Australia’s manufacturing sector shrinks again in March


The Australian manufacturing sector has shrunk for the fourth consecutive month in March and remained deeply in contractionary territory despite the slight lift in performance.

Image credit: User: Vichaya Kiatying-Angsulee
Image credit: User: Vichaya Kiatying-Angsulee

The Australian Industry Group’s (Ai Group) Performance of Manufacturing Index (Australian PMI®) rose 0.9 points in the month to 46.3, but remained well below the 50 point mark which signals expansion.

According to the media release by the Ai Group, manufacturing production (up 1.6 points to 46.6) and new orders (up 1.7 points to 45.9) continued to decline, whereas manufacturing sales (up 1.0 point to 46.2) contracted for a tenth consecutive month.

The report revealed that only the manufacturing exports sub-index signalled expansion (down 2.2 points to 51.7 points), as the impacts of the lower dollar “continued to flow through”.

Ai Group’s Performance of Manufacturing Index also found that much of this growth in exports was concentrated in the food and beverages sub-sector, which is one of only four manufacturing sub-sectors to expand in March (down 0.7 points to 59.4).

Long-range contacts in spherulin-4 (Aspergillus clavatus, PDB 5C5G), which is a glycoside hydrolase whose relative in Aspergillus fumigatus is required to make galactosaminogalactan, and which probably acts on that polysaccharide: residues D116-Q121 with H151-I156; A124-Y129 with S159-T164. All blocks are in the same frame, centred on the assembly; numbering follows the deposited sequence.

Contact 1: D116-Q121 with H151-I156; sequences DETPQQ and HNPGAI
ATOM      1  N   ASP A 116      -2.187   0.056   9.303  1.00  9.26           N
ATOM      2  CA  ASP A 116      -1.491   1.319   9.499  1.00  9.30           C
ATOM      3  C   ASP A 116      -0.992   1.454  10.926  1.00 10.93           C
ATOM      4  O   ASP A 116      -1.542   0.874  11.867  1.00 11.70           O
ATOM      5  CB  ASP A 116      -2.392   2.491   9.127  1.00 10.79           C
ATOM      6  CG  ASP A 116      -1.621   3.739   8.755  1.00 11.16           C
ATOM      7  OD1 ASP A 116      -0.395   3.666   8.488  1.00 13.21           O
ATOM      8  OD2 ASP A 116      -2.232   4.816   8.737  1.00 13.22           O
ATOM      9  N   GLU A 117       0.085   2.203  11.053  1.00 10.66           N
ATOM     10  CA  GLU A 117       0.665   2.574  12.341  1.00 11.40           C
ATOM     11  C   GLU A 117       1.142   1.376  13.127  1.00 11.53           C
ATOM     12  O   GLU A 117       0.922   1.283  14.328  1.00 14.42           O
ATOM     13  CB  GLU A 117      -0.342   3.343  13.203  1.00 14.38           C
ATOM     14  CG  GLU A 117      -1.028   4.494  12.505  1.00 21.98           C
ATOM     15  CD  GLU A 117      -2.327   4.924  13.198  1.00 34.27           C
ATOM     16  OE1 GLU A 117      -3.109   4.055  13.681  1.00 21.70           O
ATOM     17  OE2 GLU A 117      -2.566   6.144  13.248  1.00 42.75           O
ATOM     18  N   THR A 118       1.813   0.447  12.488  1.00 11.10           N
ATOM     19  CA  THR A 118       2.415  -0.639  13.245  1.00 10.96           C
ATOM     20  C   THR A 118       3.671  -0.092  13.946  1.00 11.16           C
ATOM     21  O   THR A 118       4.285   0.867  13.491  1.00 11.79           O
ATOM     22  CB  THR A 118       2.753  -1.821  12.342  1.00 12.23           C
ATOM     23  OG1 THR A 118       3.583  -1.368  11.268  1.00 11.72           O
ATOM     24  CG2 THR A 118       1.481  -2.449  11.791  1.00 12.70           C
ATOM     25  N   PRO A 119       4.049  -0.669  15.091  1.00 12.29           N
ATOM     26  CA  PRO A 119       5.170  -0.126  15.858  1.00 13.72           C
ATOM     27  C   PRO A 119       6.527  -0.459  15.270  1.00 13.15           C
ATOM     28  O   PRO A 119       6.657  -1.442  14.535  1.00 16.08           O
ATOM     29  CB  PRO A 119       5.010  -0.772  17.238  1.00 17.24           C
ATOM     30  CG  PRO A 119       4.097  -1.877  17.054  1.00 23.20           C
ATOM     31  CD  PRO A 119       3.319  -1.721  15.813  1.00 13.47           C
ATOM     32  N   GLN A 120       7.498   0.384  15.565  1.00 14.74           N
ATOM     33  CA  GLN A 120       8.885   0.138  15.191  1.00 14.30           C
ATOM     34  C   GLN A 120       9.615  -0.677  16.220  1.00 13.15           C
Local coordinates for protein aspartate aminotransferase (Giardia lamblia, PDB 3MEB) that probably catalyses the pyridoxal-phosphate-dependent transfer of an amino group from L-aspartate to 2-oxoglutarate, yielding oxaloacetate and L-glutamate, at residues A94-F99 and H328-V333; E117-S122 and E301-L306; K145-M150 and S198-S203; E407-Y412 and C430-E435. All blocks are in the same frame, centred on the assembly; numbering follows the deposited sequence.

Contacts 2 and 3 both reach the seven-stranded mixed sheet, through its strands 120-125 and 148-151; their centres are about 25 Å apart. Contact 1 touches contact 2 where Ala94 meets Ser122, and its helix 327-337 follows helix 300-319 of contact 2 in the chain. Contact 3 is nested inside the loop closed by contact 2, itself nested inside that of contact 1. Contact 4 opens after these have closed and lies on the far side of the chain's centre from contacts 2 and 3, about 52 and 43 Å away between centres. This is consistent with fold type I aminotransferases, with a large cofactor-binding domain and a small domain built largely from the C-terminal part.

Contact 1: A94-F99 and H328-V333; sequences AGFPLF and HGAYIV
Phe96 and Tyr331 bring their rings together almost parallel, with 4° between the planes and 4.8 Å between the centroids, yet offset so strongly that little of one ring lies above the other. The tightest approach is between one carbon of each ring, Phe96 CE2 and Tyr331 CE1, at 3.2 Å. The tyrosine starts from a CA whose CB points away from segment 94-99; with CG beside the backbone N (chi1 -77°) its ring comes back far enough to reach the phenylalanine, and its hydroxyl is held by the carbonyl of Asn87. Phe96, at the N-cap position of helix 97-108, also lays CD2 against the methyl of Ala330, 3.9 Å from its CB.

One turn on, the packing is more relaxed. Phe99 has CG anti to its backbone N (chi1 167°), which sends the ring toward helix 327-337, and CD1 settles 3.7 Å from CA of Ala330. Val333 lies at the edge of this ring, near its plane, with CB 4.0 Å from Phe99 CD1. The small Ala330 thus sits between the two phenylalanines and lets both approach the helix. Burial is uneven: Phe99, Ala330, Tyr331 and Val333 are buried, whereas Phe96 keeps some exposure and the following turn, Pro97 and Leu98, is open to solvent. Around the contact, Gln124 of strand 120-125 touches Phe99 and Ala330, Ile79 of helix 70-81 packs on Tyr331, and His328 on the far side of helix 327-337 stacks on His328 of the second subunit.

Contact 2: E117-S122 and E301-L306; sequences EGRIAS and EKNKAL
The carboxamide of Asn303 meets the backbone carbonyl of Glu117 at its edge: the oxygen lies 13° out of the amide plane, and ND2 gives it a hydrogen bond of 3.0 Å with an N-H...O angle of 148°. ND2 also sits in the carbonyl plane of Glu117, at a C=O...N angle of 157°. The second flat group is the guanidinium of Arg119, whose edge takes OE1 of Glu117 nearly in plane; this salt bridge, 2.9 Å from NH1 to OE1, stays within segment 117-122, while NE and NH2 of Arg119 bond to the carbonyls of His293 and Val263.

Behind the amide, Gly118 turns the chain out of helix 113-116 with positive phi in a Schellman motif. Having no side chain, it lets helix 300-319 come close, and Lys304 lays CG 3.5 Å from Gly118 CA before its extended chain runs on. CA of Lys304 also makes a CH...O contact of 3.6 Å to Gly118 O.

The non-metallic mineral products sub-sector expanded for a fifth consecutive month (down 8.7 points to 57.4), while the printing and recorded media sub-sector rose by 10.3 points to 58.6 – posting its first expansion since December 2013.

Wood and paper products went marginally in expansionary territory  in March (up 8.6 points to 50.1), but textiles, clothing & furniture once again slipped to contraction (down 7.3 points to 48.6) after fourth months of expansion.

“The lower Australian dollar continues to boost manufacturing export volumes. However, despite stronger residential building activity and some easing of the intense pricing pressures from imports flowing from the lower dollar, weak local demand continues to weigh heavily on activity,” said Ai Group Chief Executive, Innes Willox.

“This month manufacturers noted the dampening impacts of further drops in mining construction; the progressive closure of automotive assembly; subdued business investment in equipment; and political uncertainties in Canberra and in NSW ahead of the state election. The other side of the lower value of the currency is that it is lifting prices for imported inputs and we expect it will take some time for manufacturers to adjust the arrangements – including offshoring – they put in place when the dollar was higher.”